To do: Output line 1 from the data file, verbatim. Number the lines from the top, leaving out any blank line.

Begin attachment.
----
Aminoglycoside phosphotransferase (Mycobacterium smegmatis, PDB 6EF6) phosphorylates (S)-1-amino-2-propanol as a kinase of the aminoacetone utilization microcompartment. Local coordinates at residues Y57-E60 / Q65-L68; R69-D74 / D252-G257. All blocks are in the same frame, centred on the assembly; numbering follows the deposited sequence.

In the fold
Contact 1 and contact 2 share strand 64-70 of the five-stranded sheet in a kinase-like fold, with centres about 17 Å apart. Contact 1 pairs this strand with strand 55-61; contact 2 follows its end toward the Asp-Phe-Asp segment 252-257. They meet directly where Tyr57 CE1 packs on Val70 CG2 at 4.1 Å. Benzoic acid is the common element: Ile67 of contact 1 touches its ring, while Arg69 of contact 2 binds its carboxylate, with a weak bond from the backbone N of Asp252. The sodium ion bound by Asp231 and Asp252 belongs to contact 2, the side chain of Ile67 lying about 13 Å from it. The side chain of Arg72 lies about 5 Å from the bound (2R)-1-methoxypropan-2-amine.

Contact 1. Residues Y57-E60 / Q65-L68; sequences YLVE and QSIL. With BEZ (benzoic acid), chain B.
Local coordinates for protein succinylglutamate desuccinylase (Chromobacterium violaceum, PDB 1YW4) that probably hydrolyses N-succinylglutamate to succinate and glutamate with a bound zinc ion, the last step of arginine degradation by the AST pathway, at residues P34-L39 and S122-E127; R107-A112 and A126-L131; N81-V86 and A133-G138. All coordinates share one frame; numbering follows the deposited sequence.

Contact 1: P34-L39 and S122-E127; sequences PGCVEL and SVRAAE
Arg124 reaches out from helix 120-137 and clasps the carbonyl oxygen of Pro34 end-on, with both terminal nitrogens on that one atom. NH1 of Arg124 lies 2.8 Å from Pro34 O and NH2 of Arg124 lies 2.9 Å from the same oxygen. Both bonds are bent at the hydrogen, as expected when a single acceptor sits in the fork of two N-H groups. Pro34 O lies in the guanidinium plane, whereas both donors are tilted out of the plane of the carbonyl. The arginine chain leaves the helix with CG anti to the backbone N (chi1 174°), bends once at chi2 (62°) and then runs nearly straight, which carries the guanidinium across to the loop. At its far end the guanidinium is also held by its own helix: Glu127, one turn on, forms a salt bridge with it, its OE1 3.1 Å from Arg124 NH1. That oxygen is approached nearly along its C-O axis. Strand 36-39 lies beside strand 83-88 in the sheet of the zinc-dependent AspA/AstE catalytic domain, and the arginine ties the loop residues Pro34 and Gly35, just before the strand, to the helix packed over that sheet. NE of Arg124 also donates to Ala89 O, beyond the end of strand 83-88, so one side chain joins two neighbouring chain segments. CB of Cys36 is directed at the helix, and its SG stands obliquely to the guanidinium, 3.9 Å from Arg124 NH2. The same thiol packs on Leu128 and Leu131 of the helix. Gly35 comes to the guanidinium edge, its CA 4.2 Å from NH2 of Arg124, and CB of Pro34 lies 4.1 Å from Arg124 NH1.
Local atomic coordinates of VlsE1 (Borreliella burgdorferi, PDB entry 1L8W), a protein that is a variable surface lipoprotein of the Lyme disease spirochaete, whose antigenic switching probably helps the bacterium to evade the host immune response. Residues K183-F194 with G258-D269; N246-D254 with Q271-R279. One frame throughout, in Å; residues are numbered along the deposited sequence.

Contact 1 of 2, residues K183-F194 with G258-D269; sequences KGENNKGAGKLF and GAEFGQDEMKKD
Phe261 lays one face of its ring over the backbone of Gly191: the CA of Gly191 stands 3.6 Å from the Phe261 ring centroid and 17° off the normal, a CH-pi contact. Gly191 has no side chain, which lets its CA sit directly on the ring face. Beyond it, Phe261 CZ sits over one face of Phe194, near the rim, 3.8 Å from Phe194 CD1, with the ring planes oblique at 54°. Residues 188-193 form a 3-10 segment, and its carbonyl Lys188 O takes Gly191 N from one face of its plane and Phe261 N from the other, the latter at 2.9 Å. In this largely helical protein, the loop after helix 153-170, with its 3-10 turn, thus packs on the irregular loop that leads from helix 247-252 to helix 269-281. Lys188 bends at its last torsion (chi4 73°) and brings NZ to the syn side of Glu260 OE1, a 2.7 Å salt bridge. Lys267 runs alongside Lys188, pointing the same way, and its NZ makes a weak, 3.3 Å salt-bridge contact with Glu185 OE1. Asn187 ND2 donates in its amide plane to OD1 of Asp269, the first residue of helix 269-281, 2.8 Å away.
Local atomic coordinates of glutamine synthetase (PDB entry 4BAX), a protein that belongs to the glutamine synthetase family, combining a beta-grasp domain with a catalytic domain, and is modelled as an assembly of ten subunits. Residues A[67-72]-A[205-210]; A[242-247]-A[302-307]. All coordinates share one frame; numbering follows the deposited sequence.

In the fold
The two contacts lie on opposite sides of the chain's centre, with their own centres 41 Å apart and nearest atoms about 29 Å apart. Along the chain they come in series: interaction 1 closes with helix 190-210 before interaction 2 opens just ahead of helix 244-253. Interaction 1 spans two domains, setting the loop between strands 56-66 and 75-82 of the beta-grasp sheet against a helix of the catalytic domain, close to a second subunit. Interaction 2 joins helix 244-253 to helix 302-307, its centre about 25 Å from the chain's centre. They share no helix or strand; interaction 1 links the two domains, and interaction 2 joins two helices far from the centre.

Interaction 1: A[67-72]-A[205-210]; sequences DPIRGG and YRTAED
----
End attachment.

Aminoglycoside phosphotransferase (Mycobacterium smegmatis, PDB 6EF6) phosphorylates (S)-1-amino-2-propanol as a kinase of the aminoacetone utilization microcompartment. Local coordinates at residues Y57-E60 / Q65-L68; R69-D74 / D252-G257. All blocks are in the same frame, centred on the assembly; numbering follows the deposited sequence.